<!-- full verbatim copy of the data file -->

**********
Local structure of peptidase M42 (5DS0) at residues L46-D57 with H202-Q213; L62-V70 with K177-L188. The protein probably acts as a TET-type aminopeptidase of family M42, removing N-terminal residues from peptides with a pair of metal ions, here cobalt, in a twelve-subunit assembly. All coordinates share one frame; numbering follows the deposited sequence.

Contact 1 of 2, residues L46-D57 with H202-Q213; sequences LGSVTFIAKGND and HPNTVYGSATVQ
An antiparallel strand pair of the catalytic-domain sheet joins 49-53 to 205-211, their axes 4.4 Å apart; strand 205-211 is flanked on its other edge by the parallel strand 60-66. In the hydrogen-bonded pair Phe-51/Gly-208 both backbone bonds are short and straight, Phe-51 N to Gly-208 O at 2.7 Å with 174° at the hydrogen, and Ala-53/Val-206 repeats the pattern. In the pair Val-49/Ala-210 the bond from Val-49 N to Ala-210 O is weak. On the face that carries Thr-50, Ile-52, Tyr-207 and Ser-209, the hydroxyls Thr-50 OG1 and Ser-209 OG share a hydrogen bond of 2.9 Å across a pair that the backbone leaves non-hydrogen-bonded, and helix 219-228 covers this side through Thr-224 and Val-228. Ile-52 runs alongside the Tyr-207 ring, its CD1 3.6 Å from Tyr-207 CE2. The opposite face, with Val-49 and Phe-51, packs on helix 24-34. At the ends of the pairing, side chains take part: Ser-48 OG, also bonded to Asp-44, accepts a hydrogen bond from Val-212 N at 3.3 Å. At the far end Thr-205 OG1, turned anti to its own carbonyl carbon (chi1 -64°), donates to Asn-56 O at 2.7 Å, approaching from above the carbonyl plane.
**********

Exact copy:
Local structure of peptidase M42 (5DS0) at residues L46-D57 with H202-Q213; L62-V70 with K177-L188. The protein probably acts as a TET-type aminopeptidase of family M42, removing N-terminal residues from peptides with a pair of metal ions, here cobalt, in a twelve-subunit assembly. All coordinates share one frame; numbering follows the deposited sequence.

Contact 1 of 2, residues L46-D57 with H202-Q213; sequences LGSVTFIAKGND and HPNTVYGSATVQ
An antiparallel strand pair of the catalytic-domain sheet joins 49-53 to 205-211, their axes 4.4 Å apart; strand 205-211 is flanked on its other edge by the parallel strand 60-66. In the hydrogen-bonded pair Phe-51/Gly-208 both backbone bonds are short and straight, Phe-51 N to Gly-208 O at 2.7 Å with 174° at the hydrogen, and Ala-53/Val-206 repeats the pattern. In the pair Val-49/Ala-210 the bond from Val-49 N to Ala-210 O is weak. On the face that carries Thr-50, Ile-52, Tyr-207 and Ser-209, the hydroxyls Thr-50 OG1 and Ser-209 OG share a hydrogen bond of 2.9 Å across a pair that the backbone leaves non-hydrogen-bonded, and helix 219-228 covers this side through Thr-224 and Val-228. Ile-52 runs alongside the Tyr-207 ring, its CD1 3.6 Å from Tyr-207 CE2. The opposite face, with Val-49 and Phe-51, packs on helix 24-34. At the ends of the pairing, side chains take part: Ser-48 OG, also bonded to Asp-44, accepts a hydrogen bond from Val-212 N at 3.3 Å. At the far end Thr-205 OG1, turned anti to its own carbonyl carbon (chi1 -64°), donates to Asn-56 O at 2.7 Å, approaching from above the carbonyl plane.